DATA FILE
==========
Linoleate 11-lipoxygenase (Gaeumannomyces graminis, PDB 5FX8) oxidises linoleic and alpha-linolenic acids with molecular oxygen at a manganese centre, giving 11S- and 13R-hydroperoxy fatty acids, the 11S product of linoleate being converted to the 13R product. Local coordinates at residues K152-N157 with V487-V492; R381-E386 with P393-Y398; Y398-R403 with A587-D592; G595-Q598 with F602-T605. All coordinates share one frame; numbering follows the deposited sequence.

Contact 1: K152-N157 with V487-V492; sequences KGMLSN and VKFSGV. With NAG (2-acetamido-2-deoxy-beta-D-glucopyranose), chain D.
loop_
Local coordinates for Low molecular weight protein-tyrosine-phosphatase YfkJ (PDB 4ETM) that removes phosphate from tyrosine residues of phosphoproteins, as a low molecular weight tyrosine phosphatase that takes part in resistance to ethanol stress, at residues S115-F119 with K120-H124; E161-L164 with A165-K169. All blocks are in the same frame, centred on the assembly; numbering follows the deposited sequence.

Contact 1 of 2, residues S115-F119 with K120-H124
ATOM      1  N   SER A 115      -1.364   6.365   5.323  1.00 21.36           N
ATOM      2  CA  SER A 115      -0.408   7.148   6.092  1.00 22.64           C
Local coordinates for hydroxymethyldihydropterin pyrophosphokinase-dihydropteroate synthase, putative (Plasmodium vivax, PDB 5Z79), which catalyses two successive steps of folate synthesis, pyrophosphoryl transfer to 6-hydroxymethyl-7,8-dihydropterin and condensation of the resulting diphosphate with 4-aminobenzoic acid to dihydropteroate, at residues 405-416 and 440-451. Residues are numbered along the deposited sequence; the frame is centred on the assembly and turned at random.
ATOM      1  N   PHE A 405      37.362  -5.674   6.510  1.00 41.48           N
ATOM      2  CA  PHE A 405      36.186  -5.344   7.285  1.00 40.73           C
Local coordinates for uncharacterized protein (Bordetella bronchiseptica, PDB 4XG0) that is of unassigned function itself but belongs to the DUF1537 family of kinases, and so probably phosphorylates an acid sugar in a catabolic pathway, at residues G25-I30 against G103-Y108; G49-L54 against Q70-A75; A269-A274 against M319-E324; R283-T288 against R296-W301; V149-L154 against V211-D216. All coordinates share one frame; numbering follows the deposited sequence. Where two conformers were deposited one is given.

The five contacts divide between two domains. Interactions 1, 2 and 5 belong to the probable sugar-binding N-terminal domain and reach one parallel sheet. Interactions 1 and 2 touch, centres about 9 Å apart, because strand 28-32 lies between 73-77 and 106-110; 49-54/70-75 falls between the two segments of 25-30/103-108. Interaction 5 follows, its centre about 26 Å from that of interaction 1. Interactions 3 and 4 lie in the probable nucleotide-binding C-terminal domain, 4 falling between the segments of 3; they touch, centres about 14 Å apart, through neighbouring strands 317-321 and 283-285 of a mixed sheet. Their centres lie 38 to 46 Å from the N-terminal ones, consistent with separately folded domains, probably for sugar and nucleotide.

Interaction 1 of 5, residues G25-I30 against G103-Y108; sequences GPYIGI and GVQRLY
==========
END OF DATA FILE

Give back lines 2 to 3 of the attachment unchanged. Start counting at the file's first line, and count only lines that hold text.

Contact 1: K152-N157 with V487-V492; sequences KGMLSN and VKFSGV. With NAG (2-acetamido-2-deoxy-beta-D-glucopyranose), chain D.
loop_